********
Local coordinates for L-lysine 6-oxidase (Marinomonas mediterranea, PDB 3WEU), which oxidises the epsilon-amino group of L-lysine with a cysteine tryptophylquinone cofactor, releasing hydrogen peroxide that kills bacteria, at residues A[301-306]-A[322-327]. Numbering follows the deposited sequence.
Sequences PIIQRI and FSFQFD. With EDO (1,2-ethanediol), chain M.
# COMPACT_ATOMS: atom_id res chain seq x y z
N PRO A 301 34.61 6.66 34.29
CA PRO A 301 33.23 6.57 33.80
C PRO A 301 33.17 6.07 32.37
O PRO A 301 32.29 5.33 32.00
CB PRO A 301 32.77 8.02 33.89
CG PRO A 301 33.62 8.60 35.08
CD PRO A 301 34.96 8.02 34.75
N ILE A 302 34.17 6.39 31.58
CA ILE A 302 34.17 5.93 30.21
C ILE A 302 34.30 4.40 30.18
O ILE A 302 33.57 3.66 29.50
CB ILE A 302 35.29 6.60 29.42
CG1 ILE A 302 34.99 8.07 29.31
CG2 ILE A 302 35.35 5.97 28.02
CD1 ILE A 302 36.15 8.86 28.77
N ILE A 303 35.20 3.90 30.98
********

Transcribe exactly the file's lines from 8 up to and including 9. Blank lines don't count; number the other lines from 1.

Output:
CB PRO A 301 32.77 8.02 33.89
CG PRO A 301 33.62 8.60 35.08